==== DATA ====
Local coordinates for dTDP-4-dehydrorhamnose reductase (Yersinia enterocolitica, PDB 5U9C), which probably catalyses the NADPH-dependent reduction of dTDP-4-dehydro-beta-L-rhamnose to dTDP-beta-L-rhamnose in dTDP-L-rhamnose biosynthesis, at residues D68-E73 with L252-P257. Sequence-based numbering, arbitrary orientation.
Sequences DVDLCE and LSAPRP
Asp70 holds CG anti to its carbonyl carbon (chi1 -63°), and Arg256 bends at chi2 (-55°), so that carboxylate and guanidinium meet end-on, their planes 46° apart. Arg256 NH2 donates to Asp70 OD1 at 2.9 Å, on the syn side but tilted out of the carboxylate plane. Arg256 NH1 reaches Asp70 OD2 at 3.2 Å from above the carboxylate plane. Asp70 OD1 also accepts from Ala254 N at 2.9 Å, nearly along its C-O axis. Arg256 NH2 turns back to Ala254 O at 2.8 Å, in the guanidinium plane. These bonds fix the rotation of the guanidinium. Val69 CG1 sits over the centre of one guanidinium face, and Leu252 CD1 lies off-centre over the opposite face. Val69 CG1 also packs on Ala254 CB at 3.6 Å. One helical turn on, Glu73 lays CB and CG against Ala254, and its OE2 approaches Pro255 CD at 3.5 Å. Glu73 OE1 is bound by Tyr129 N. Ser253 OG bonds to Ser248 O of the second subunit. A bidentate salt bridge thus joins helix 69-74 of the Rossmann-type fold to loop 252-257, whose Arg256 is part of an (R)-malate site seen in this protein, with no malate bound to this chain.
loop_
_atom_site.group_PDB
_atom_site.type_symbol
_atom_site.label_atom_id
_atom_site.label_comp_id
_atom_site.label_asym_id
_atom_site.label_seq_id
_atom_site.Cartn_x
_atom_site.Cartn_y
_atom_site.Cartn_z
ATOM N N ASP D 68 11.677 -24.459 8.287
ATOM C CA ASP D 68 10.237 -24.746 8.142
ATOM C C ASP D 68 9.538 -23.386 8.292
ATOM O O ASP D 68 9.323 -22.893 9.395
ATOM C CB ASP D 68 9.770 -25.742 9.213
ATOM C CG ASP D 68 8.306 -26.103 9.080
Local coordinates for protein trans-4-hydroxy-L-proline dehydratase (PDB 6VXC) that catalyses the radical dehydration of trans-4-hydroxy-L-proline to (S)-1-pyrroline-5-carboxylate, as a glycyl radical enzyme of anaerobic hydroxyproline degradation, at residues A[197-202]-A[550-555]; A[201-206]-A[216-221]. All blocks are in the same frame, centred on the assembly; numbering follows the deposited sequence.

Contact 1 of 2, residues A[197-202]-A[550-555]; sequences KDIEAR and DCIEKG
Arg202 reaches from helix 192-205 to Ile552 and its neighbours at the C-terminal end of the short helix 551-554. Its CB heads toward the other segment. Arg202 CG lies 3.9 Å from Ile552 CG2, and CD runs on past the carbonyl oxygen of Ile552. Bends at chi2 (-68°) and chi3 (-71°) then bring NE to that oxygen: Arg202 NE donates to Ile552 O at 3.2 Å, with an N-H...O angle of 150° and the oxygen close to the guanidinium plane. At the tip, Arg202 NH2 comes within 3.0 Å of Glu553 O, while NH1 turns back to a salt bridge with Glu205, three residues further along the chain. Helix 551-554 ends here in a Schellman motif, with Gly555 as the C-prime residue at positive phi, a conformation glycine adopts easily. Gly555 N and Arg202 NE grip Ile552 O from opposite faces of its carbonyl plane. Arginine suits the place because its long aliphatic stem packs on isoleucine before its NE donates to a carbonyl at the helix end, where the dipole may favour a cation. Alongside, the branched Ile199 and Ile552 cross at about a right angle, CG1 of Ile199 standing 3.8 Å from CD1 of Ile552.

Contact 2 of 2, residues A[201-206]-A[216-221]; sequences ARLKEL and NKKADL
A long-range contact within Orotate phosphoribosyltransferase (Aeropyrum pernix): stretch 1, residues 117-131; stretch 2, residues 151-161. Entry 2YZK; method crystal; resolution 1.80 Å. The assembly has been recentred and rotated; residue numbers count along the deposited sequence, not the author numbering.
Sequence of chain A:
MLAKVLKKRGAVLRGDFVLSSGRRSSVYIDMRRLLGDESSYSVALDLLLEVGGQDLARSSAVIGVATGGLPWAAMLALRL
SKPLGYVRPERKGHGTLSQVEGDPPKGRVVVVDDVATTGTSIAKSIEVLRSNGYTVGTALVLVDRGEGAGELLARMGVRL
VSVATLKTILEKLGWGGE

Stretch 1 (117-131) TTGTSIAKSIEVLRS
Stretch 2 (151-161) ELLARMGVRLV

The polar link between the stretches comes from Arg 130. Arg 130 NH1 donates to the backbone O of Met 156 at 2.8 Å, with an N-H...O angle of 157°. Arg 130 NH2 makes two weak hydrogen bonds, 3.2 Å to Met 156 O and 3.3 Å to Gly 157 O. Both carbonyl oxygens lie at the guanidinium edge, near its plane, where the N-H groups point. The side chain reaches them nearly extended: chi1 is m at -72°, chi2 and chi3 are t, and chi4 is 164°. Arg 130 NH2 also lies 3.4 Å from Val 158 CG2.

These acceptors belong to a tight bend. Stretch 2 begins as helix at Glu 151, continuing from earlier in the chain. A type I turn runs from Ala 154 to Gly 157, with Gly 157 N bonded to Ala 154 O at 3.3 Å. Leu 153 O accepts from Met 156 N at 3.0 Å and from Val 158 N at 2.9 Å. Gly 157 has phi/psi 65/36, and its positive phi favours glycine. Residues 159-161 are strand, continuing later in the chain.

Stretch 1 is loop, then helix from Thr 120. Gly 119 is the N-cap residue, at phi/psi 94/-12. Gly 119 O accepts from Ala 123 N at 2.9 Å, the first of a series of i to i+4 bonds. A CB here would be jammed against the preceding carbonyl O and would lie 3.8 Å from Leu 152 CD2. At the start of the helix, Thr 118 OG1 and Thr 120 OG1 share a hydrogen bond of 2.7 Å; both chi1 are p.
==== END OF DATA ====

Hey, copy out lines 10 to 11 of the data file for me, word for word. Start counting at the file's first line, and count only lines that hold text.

_atom_site.label_seq_id
_atom_site.Cartn_x